Tags

As I’ve said before, human beings are a bag of heuristics; generating a perfect Bayesian learning machine is mind-bogglingly expensive, maybe even impossible, so instead we’ve evolved a variety of shortcuts that make us pseudo-Bayesian for a fraction of the price. A lot of the cognitive biases that skeptics love to cart out work perfectly fine as heuristics; but not only do they fail some of the time, through the march of science and engineering we’re making those failure cases more common.

Example: We’ve developed a test that can pick out an airplane or airport terrorist attack with 99.9% accuracy. Further testing reveals it has a 1% false positive rate; that is, it incorrectly identifies 1% of non-terrorists as terrorists poised to strike.

This looks like a sure-fire win, so let’s implement it at airports worldwide. Roughly eight million people fly per day, while there are about 23 terrorist attacks on planes or airports per year (we’ll ignore that they typically happen in conflict zones with few air travellers) that kill on average one and a half people. So if the odds of anyone doing a terrorist act are roughly one in a hundred twenty five million, then if our test detects a terrorist the odds of that person actually being a terrorist poised to strike are…

…. one in one and a quarter million, roughly. Our test would catch 79,999.999 faux terrorists per day, on average of course. If this test costs six minutes per passenger, that’s 91 person-years lost per day just administering the test. If it takes two hours to double-check someone isn’t a terrorist, all those false alarms cost 18 person-years per day. On the other shoe, assuming every person those (fractional) terrorists killed had a hundred years of life left in them, my screening managed to save a mere 9 person-years per day.

So what seemed like a bulletproof screening process is actually worthless. If you ignored the priors, though, and just focused on the false positive and false negative rates, you’d falsely conclude it was worthwhile. Admittedly, you wouldn’t be alone in this mistake.

Another pseudo-paradox. Say my shelf is stocked with one tin of delicious home-made cookies and four tins of store-bought but similar-looking biscuits I hand out to less-than-special guests, with each tin appearing identical to everyone else. I spot you coming out of the kitchen with a cookie as I approach; horrified, but not wanting to give the game away, I ask you if the cookie has chocolate sprinkles.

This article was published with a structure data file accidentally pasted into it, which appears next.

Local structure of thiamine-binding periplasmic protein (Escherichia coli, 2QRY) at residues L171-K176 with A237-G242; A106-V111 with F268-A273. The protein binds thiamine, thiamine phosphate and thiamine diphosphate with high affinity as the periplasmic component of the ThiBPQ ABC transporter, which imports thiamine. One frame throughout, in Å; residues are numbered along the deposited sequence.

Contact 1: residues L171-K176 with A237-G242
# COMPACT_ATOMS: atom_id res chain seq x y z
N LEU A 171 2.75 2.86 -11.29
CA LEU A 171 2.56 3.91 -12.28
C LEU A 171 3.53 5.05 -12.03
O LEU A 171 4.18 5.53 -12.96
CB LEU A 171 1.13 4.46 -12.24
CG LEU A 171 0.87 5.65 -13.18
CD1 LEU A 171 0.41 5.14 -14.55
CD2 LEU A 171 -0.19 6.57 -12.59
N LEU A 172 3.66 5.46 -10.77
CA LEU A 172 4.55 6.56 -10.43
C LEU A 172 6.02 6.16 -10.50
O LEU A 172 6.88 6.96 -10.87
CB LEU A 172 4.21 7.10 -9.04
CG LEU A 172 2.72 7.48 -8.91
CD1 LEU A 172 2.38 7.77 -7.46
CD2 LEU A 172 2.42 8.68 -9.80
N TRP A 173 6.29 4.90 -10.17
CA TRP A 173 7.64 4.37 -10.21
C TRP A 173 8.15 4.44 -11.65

You, however, are a bit of cookie connoisseur; you’ve heard of my special tin, but you also heard me coming and only had time to grab one cookie from one tin without looking at anything else. My question about chocolate sprinkles gives away a lot more than I realize, as you know of a store-bought cookie brand that looks identical in shape and size to this one, sold at my favorite grocery store. Three-quarters of them come with the same chocolate sprinkles you see on the cookie in you hand.

I relax a bit when I see the sprinkles, but quickly snatch the cookie from your hands and shoo you out of the kitchen. You hear the garburator flip on, then crunch away at the cookie. How confident can you be that you snagged a store-bought cookie?

If I’d done nothing, you’d have been 100% confident the cookie was store-bought, as that meant my own batch would have been sprinkle-free. But because I made sure you couldn’t taste the cookie, I couldn’t have been 100% confident you had a store-bought one; some of my batch must have chocolate sprinkles. But without knowing what proportion of them have sprinkles, the question seems to be unanswerable.

Except it’s not. You can be at least 75% confident you had a store-bought cookie.

Not seeing why? My cookies can have anywhere from at least one with sprinkles, to all of them with sprinkles. So by Bayes’ Theorem, my confidence in you having a store-bought cookie must have been between…

… if we make no assumptions about the proportion of sprinkles at all. Of course, I automatically had 80% confidence that you owned a store-bought cookie before I asked you that question, so if all my home-made cookies had sprinkles I’d actually be less confident of what you had. Therefore it’s likely that less than three quarters of my cookies had sprinkles; if they had exactly three-quarters, I would have gained nothing by asking the question at all.

The proportion of real positives to false ones shifts around the posterior or final probability, and even if some of the variables aren’t constrained the final result can still be. It’s counter-intuitive, but only because we’re not perfect Bayesian learning machines.